- Title: SPAIN/FILE: Romanians offered benefits for return home
- Date: 14th May 2009
- Summary: (SOUNDBITE) (Spanish) ROMANIAN IMMIGRANT IN SPAIN, MARINELA ENACHE SAYING: "Difficult. Yes. Like all the other families we are unemployed, without work. The majority of the men work in construction, in refurbishments and they have very little work."
- Embargoed: 29th May 2009 13:00
- Topics: International Relations,Employment
- Reuters ID: LVAAP5YE6AAO7W4MR77PPUW4UMOG
- Story Text: The Spanish government offers unemployed Romanian immigrants incentives to return home, but some migrants say they would rather see out the difficult times in Spain.
The Spanish government is encouraging out of work Romanian immigrants to return home, saying it will pay their unemployment benefits.
On a visit to Bucharest earlier this month, the Spanish Minister of Work and Immigration Celestino Corbacho signed agreements with his Romanian counterpart which stated Spain would offer incentive packages for unemployed Romanians willing to return to their home country.
The details of the package have not been finalised but may include payment for the return trip as well as the ability to claim unemployment benefits for a limited period of time.
The President of the Association for the Federation of Romanians in Spain (FEDROM) Mihuel Fonda, welcomed the move but said the plan may too limited.
"We think it should take into account the whole Romanian and Bulgarian community. We think we may be talking about a community of more than one million people between Romanians and Bulgarians. And they should have the opportunity to be reincorporated into their country if they want, during a period of time they of their choosing and incorporating the conditions of rights and liberties which are part of the Europe Union," he said.
Currently there are more than 700,000 Romanians living in Spain and, according to officials, Romanian unemployment figures rose in the last three months from 40000 to 71000.
Romanians rarely opt for the existing voluntary return plan which allows them to claim benefits from home, because to claim the money the person must commit to not return to Spain for at least five years.
Marinela Enache is a Romanian immigrant who lives in Madrid. She is out of work along with five other members of her family, all of whom have been forced to share a small apartment to try and makemeet.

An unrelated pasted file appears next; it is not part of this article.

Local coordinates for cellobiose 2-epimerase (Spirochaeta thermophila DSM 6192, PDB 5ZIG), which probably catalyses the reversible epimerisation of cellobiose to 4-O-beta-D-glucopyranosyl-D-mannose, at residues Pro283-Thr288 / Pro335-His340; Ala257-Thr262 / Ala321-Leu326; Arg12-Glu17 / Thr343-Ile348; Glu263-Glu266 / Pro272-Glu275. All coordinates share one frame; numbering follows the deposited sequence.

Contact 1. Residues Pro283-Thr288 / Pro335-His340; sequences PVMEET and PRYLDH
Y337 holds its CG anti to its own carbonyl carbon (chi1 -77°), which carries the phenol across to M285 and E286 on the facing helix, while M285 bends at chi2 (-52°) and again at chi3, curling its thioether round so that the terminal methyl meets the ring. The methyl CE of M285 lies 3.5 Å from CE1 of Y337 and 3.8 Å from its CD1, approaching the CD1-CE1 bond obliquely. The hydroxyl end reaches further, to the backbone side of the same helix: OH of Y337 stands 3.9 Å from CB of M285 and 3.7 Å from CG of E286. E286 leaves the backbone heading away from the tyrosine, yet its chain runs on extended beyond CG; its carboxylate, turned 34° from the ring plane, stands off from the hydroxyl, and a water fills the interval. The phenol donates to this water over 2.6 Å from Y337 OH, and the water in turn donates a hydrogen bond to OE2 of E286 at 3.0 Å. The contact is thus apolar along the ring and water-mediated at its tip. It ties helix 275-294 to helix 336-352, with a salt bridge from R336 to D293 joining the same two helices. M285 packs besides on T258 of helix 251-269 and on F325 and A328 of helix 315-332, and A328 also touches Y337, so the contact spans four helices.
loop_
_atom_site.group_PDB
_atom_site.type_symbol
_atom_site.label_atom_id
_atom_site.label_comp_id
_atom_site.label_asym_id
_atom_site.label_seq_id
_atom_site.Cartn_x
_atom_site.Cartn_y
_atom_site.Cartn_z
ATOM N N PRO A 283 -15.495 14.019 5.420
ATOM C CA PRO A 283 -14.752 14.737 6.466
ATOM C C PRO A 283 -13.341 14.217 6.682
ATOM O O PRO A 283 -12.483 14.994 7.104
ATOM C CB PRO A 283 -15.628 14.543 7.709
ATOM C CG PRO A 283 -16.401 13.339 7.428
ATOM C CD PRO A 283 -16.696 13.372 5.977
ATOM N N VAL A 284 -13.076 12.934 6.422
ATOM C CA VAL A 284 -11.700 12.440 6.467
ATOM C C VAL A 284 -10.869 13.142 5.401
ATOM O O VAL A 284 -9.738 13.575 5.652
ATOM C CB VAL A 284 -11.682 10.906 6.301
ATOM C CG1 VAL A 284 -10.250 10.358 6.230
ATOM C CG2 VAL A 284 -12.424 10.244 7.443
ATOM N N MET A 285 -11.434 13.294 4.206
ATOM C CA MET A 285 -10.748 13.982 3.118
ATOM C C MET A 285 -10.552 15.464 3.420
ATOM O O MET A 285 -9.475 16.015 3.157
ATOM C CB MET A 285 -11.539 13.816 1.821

Enache says that despite her dole running out and the current difficult situation, neither her nor her family are interested in the plan offered by the government. She said they prefered to ride out the crisis in Spain rather than return to Romania.
"Difficult. Yes. Like all the other families we are unemployed, without work. The majority of the men work in construction, in refurbishments and they have very little work," she said.
"Things are so bad over there that with the little money you get, you won't be able to do much with it. So we rather stick it out here. Lets hope that in just a few years things are all right again. But we will try and sort things out here, we are very used to it here," Enache added.
Spain's economy shed 39,478 workers last month, with the total number of dole seekers still the highest of any European Union country at 3.64 million. This is more than double the European average of 17.4 percent.
Most job losses come from workers who are not represented by the unions, including those on temporary contracts, immigrants, women and the young.
Enache's father, Gheorghe Novac, arrived in Spain six and a half years ago to take advantage of the construction boom. He also says he is not interested in going home, even though he can no longer find work.
"When we got to Spain six years ago there was massive amounts of work in construction. Then little by little it started to decrease until we got to the current position of unemployment which is critical. And today we are not sure what to do," he said.
The collapse in the construction boom in 2007 in Spain has left families with debts of up to 130 percent of their available rent compared to 60 percent when the country adopted the euro.
The country is facing a summer which could see social tensions rise as benefits for the unemployed come to an end, and some blame immigrants for the lack of work.
Novac said that at least for the moment, he has never felt any tension between his co-workers.
"I don't feel any tension between Spanish, Bulgarian or workers from other nationalities. We behave well towards each other. We know there is crisis in other countries and we try and bear it together," he said.
But ultimately for Novac, it is the instability in Romania which he says will stop him from returning home, no matter how good the proposed incentive package is.
"I'm not interested in the proposal which comes on behalf of the Romanian government. I don't trust the Romanian government. I don't believe anything they say because they haven't given us anything to trust. In the last 20 years of democracy there have no big changes. Nothing has changed for the people and everything is the same," he said.
Spain is facing its deepest recession since its 1936-1939 Civil War and it is expected to last longer than that of any other European Union member.
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